GENERAL COMMENTS: The Review markets itself with the following words:” Subscribing to the Review is a commitment to watch and be ready. Change is coming." Unfortunately, this edition is pretty much the same old thing. The cover story, CHRISTIAN DATING: HARNESSING FIRE, HONORING GOD, is a huge disappointment. More about that later.
LETTERS: I don't know what other readers think, but I would be unhappy if my letter to the editor was published two months after the article to which it refers. There is even a letter included here referring to an article that appeared three months ago!
AS GOOD AS ITS PEOPLE, by Adventist Review Editor Bill Knott, is a song in praise of Adventist believers worldwide. It is also an ambitious goal statement in which he lists what is required of the magazine that "is to continue its historic role of uniting the far-flung world of Adventism". This is all well and good, Bill, but my question to you is, "How can you ‘travel nearly 200,000 miles by air and car and rail’ last year and also do your job?" The Review needs your undivided attention; it's not getting it, and it shows.
The editorial, A MIND-CHANGING MENUE by Carlos Medley, is a thoughtful tour de force in which advice designed "to save a failing restaurant" becomes the recipe for saving a failing church.
CHRISTIAN DATING: HARNESSING FIRE, HONORING GOD by Jenifer Jill Schwirzer "contains [as advertised by the Editors] material best appreciated by mature readers". In this article, "mature" should be read is an acronym for the words "Adventists over fifty". The best thing about this piece is the sidebar that provided scientific information about the heat of the sun.
THE BLESSED HOPE by Tony Moore is a promo for his "twenty 30-minute episodes [a life of Paul] that have been airing on the Hope Channel and 3ABN since February of 2004.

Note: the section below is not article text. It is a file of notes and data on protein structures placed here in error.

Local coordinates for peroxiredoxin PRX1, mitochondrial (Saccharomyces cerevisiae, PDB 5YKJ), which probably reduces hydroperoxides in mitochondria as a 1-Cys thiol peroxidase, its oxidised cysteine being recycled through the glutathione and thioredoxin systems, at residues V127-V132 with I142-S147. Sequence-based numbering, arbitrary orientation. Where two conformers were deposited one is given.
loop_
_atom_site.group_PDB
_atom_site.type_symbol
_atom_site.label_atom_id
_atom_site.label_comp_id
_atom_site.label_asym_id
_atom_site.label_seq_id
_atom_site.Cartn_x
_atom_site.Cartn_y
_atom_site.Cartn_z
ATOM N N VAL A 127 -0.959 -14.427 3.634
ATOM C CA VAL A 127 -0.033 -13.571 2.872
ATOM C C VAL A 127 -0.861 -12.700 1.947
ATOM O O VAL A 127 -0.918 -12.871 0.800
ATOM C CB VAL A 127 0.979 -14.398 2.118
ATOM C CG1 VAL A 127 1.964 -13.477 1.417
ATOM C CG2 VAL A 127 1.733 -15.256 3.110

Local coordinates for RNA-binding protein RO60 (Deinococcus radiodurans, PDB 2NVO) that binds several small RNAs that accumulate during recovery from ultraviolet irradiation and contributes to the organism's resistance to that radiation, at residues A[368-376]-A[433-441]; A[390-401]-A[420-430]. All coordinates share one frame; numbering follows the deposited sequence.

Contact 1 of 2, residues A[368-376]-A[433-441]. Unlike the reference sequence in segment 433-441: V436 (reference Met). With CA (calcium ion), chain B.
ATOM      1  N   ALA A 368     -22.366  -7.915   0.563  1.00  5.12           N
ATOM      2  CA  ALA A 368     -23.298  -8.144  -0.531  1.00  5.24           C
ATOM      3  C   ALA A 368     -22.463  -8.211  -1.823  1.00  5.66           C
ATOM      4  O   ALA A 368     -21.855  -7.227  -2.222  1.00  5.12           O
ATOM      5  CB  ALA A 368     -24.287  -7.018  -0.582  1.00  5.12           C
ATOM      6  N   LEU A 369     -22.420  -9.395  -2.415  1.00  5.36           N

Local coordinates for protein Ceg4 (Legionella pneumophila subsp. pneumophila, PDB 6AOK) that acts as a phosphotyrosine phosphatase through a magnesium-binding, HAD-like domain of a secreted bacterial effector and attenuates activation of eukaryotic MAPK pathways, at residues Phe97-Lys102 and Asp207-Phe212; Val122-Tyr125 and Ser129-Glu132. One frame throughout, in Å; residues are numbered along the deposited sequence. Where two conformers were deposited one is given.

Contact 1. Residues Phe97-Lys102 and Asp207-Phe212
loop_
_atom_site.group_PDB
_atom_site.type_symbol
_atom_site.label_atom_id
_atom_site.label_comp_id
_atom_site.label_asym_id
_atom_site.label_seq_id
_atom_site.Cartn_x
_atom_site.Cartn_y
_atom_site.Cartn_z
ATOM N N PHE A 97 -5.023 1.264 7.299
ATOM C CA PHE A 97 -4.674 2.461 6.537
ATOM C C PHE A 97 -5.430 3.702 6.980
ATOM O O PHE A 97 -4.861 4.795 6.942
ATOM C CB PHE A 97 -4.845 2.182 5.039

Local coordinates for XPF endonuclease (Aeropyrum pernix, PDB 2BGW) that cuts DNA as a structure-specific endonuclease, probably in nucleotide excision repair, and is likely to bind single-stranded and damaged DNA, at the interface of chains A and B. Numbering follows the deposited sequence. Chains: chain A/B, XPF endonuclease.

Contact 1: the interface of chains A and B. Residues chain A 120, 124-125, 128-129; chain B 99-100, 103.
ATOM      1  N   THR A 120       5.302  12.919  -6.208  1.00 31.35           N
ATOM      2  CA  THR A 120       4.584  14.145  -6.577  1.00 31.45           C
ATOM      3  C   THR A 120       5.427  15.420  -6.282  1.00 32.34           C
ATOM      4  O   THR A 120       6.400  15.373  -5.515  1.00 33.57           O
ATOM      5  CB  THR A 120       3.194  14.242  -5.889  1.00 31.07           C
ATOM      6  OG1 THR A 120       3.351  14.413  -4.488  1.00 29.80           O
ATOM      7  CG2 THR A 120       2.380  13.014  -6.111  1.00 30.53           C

Check out the Review and Herald’s WAREHOUSE CLEARANCE SALE insert. These books are up to 85% off retail price. Categories include: general topics, Bible study, church history, devotionals, Ellen White, kids' books, multimedia, posters, stories, and teaching resources.
WORLD NEWS PERSPECTIVES includes news that: Atlantic Union now has 100,000 members. (This Union includes the conferences of Bermuda, Greater New York, New York, Northeastern, Northern New England, and Southern New England); Thomas Zirkle, 71, an Adventist Surgeon, Health Ministries Associate Director, and Medical Missionary died on January 11 in Loma Linda, California; New Zealand has held their first "Big Camp" and Tui Ridge Park; and the Adventist University of Eastern Africa, Baraton, has reopened after post election violence in Kenya forced its evacuation.
Sari Fordham experienced what she believed to be an EARTHQUAKE just after she moved to California. That wasn't an earthquake Sari; it was a tremor. When my family and I lived in the San Fernando Valley, we experienced two real earthquakes. Unfortunately, it will require not just a tremor or an editorial but a doctrinal earthquake to make it possible for North American Adventists to "embrace positive transformation [and] resist a lukewarm, going-through-the-motions religion and look for something deeper".
WHAT I LEARNED ABOUT CHURCH FROM MY ROSE CLUB by Loren Seibold is a lovely example of how to instruct without being preachy, how to speak the truth without rancor, and how to warn without shrillness. (Editors, did you have to jam a big black-and-white column-and-a-half ad for SoyaPower right at the end of this beautiful and beautifully illustrated essay? It was an unpleasant distraction.)
Seth Pierce discovered a universal spiritual truth when HOMEWARD BOUND for the Christmas holiday. When he, his wife and their one-month-old baby were stuck in an airport during a seven-hour flight delay, they discovered, along with their fellow sufferers, that the longing for home made "our petty arguments, barriers, and differences fade away. . . And because we knew everybody was trying be at home for the holiday, we all wanted everyone else can make it.
LIVING TRUSTFULLY by Marja L. McChesney is a story that should have emphasized the kindness of strangers rather than trusting God, and the idea that "God has plans for each of us that may be different from our carefully laid plans". These moral principles are very often not supported by real-life experiences. On Wednesday, December 19, 2007, my colleague, his wife and nephew, were killed in an automobile accident. It's impossible for me to believe the accident was God's plan for that family.
Betty Colvin discovered that what seemed to be an uninteresting canoe trip on "A SMALL LAKE" wasn't so small or uninteresting after all. She also discovered that Bible study could be just as interesting and as much fun if you give it a chance. __ Andy Hanson is a professor of Education at California State University, Chico.
This is a companion discussion topic for the original entry at http://spectrummagazine.org/node/392